The New Zealand Institute is a new, privately funded think-tank that is committed to generating debate, ideas, and solutions that contribute to building a better and more prosperous New Zealand for all New Zealanders. The Institute will produce creative, provocative and independent thinking, focusing on key issues that will have a major impact on New Zealand’s economic and social future, and will engage with New Zealanders in order to develop solutions to address these issues.
The Institute’s members are leaders in business, education, and community service who have come together with the shared aim of creating a better and more prosperous New Zealand. Our members come from a variety of backgrounds and bring many different perspectives and a richness of experience.
We believe that New Zealand is a country with vast potential and opportunity ahead of it. But we have to overcome a number of challenges if New Zealand is to achieve its full potential. Those challenges won’t be met by recycling the same old solutions. We need new solutions and new ideas. We need a new generation of thinking.
Our work will include undertaking independent research on important issues, engaging with groups throughout the community on these issues, and working with the private and public sectors to identify and implement practical solutions. By developing new, creative, non-partisan, and world-class ideas and solutions, we believe we can contribute to improved prosperity and social outcomes for all New Zealanders.
To that end, we will draw on the best ideas and practice from around the world and feed these into the New Zealand debate. And we are committed to political neutrality and evidence-based analysis. We recognise that great ideas can come from anywhere on the political spectrum – left, right or centre. We are interested in ideas that work in the real world, not just ideas that have a certain political pedigree. And so we expect to surprise rather than run a predictable party line.
The New Zealand Institute is a private, not for profit organisation, funded entirely by our members largely through an annual membership fee. The Institute is governed by an Executive Board, which is drawn from the Institute’s members.
Much of the Institute’s work will be organised into research programs on issues of importance to New Zealand’s economic and social future, and where we believe that we have something new and insightful to contribute. Our first research program will investigate ‘Creating an Ownership Society in New Zealand’.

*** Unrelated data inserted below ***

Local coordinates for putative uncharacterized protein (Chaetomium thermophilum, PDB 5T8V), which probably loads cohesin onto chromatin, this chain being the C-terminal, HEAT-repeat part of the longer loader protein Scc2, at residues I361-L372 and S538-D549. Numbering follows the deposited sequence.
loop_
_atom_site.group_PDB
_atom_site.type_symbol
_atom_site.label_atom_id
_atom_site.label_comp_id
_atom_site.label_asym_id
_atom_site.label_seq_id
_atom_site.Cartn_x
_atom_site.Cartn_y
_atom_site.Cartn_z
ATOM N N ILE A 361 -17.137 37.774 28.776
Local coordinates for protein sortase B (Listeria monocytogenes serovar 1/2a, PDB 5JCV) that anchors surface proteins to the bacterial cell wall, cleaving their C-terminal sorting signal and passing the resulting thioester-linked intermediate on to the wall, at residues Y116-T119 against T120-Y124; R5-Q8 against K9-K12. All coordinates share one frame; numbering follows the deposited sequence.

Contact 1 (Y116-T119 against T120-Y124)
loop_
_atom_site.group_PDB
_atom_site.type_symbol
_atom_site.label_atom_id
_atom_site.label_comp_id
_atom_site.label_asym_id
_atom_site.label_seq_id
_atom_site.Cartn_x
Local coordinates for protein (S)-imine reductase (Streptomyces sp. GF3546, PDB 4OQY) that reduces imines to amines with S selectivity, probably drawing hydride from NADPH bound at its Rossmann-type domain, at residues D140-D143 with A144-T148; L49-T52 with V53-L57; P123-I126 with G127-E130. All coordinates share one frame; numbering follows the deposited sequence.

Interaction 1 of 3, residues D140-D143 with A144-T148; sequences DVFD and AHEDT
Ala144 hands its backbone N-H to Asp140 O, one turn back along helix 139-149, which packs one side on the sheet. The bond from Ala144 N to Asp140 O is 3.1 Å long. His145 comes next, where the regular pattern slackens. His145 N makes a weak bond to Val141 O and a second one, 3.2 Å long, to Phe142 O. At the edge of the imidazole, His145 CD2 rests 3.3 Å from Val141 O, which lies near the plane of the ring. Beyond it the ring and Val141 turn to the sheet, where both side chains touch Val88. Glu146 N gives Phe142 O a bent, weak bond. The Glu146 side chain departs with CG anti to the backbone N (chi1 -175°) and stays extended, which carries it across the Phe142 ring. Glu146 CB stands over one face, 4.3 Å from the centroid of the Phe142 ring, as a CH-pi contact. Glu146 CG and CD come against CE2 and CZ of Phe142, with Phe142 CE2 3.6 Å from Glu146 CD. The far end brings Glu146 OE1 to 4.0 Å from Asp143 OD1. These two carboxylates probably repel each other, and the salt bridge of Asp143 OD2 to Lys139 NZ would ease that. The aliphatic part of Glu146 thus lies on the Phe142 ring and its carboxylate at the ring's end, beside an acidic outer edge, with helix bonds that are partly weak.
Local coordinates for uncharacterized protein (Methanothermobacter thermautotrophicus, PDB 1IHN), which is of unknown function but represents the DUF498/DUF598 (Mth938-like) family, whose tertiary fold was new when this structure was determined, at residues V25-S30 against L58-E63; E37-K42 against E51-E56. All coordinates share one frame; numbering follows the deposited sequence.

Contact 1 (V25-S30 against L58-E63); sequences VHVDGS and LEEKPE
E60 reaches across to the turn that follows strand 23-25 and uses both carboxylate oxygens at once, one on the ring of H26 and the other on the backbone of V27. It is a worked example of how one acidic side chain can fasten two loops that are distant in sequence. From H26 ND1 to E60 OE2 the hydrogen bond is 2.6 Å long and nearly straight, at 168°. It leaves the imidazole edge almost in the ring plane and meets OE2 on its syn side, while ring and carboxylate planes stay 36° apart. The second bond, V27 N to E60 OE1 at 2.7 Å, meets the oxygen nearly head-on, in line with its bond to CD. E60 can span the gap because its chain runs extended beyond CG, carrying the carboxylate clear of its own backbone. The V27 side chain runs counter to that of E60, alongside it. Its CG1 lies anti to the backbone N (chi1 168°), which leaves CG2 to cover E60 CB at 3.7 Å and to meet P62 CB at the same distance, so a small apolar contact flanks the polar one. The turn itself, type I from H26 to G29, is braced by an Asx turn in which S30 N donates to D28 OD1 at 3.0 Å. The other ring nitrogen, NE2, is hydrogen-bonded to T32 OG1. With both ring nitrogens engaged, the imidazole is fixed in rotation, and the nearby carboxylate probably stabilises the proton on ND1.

Creating an Ownership Society
Asset ownership is increasingly important for meaningful participation in society and the economy. Ownership enhances the ability of people to access opportunities and to invest in the future – by buying a house, financing education, and so on – and allows people to cope with shocks. Assets provide greater security, control, and independence. A broad distribution of ownership also generates enhanced social cohesion at a national level, and ensures that more New Zealanders obtain the benefits of economic growth. So creating a nation of asset owners is of fundamental importance to New Zealand’s economic and social future.
In recognition of the increasing importance of asset ownership, many countries are introducing and expanding ‘asset based policies’ that assist and encourage people to accumulate wealth. Creating an ownership society, in which ownership of assets is broadly distributed through the population and all people are able to accumulate wealth over their lifetimes, is a policy priority across many countries. And such policies are advocated by governments and political parties from across the political spectrum; it is not a policy solely of the left or of the right.
However, many New Zealanders do not have any real wealth holdings. And many New Zealanders – particularly young New Zealanders – are finding it increasingly difficult to advance financially and build an ownership stake; rising house prices and declining home ownership rates, student loan debt, and an emerging debt culture, all make wealth accumulation harder. Further, New Zealand’s overall level of household wealth is substantially lower than in most other countries, and this is likely to constrain domestic investment, productivity and growth.
Although New Zealand has historically had asset based policies that assisted people to get ahead – like assisted home ownership – these have been removed over the past two decades, and there are no deliberate policies that assist New Zealanders to build an ownership stake. This sets New Zealand apart from the international policy mainstream, and increasingly so as countries pursue asset based policies to encourage ownership.
We have chosen ‘Creating an Ownership Society’ as our initial work program because increasing the number of New Zealanders with an ownership stake – and increasing the overall level of asset ownership in New Zealand – will have a profound effect on New Zealand’s economic and social future. We also believe that New Zealand policy settings in this area are increasingly out of date and that we can contribute new and creative thinking to the New Zealand debate, drawing on developments in international policy and thinking.
So over the next several months, we will be releasing a series of papers examining different aspects of this issue, discussing these issues with New Zealanders, and developing recommendations as to how government, business, and community organisations can assist many more New Zealanders to build an ownership stake. The structure of the work program is detailed on the Ownership Society Papers page.